Hue Jackson was fired as head coach of the Cleveland Browns on Monday and offensive coordinator Todd Haley followed him out the door.
“We greatly appreciate Hue’s commitment to the Cleveland Browns organization over the last two and a half years,” Browns owners Dee and Jimmy Haslam said in a statement. “We understand how critical this time period is in the development of our football team, individually and collectively, and believed it was in the organization’s best interest to make the move at this time, in order to maximize our opportunities the rest of this season. We certainly only wish Hue, Michelle, and his family the best moving forward.”
At an afternoon meeting Monday, players were informed defensive coordinator Gregg Williams would serve as interim head coach, according to multiple reports. Freddie Kitchens was promoted from running backs coach to offensive coordinator. Williams has 27 years of experience in the NFL, including as a head coach with the Buffalo Bills from 2001-03.
“Some difficult decisions were made by the organization today,” Haslam said at a press conference Monday afternoon. “We have to do what we think puts the organization and most particularly our players in position to win. We did what we thought was best for the organization. We put the organization in a better place today than we were yesterday.
“We’re not going to put up with internal discord.”
Williams will remain defensive coordinator. He was the only interim coaching candidate to speak with Haslam on Monday.
Haslam and general manager John Dorsey said that Kitchens actually called the offensive plays in one game this preseason: Cleveland’s 35-17 win over the Detroit Lions on August 30.
The Browns had three wins in two-and-a-half seasons under Jackson, who was hired in 2016. Cleveland was 1-15 in 2016, 0-16 in 2017 and is 2-5-1 in eight games in 2018 (3-36-1) for a winning percentage of .088.
The offense’s struggles and disagreements between Jackson, an offensive-minded head coach, and Haley had created tension over the last few weeks. Haley, who was a head coach in Kansas City from 2009-11, appeared to be a possible candidate to be interim head coach after Jackson’s firing before news of his own departure emerged.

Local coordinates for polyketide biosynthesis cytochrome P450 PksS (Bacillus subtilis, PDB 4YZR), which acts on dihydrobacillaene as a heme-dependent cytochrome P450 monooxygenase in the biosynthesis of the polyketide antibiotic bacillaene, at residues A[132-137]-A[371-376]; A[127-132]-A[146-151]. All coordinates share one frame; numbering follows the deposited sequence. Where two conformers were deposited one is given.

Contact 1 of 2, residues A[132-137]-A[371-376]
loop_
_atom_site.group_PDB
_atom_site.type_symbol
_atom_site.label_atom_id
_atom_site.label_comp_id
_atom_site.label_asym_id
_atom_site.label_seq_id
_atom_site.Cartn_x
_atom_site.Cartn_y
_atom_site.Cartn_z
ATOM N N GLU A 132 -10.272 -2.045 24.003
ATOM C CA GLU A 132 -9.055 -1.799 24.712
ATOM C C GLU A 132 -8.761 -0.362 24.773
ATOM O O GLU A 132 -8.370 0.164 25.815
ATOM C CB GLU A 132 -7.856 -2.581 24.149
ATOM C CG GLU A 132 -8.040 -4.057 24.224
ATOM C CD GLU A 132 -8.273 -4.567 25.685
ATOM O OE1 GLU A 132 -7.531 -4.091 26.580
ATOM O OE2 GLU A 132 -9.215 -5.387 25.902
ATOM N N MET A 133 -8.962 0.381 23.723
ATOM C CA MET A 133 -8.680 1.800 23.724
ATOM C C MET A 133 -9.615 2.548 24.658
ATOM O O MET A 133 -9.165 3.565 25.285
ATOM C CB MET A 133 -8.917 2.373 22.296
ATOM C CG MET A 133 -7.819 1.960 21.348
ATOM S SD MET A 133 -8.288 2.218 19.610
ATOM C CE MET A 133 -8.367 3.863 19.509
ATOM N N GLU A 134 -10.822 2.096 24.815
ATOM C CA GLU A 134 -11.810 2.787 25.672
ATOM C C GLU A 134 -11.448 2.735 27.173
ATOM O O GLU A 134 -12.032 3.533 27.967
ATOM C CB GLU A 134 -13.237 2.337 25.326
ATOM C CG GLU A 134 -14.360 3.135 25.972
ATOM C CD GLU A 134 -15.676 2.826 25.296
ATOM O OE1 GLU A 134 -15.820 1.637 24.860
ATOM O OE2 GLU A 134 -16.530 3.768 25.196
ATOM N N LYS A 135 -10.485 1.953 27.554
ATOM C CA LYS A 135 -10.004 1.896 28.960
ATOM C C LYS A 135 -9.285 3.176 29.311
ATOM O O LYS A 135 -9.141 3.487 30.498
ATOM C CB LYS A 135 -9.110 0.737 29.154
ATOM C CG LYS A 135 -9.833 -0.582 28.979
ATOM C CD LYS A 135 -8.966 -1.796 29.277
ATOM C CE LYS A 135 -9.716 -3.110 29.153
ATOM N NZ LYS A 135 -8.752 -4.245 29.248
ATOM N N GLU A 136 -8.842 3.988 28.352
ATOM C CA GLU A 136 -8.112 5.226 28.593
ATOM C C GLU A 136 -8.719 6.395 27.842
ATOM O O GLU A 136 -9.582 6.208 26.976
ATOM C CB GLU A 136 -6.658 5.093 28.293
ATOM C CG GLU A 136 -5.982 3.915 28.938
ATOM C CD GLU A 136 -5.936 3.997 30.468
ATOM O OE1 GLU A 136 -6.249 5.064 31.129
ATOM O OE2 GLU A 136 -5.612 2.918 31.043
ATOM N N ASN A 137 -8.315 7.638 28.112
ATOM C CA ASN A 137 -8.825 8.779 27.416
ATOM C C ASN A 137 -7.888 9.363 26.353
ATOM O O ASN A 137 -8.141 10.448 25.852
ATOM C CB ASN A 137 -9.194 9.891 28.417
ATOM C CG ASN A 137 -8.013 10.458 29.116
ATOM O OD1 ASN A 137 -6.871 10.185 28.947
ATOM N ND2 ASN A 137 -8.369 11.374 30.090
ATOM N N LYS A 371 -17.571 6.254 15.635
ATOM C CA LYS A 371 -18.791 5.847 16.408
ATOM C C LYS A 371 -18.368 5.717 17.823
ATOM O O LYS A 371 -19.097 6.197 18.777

“The NFL as you all know is a highly emotional game, highly emotional way to make a living, and it’s pure pass-fail. If you lose, you lose,” Haslam said.
Dorsey has never run a coaching search as a personnel executive. He joined the Kansas City Chiefs as a hand-selected GM by Andy Reid. Jackson was inherited as head coach when the Browns hired Dorsey at the end of the 2017 season.
Dorsey said the scheme and quarterback coach being the same should help avoid a setback in rookie No. 1 pick Baker Mayfield’s development. Haslam allowed the franchise must do a better job of protecting Mayfield and putting him in better position to make plays.
Dorsey said the emotional weight on players can’t be discounted.
Making the move at midseason was a “reboot” not “throwing in the towel,” Haslam added.
“We have a lot of football left this season,” Dorsey said. “As we sat down and talked with the players today, I expressed that to them. As I look at this thing, our job is to support Gregg, put those players in the best position. We’re trying to create the best environment going forward.”
Haslam claimed the Browns have not contemplated the next phase of a coaching search. He said Williams would be a candidate to become the permanent head coach if the second half of the season goes well.
Dorsey said he would spend the next 24 hours “turning over every rock” as the NFL trade deadline approaches.
—Field Level Media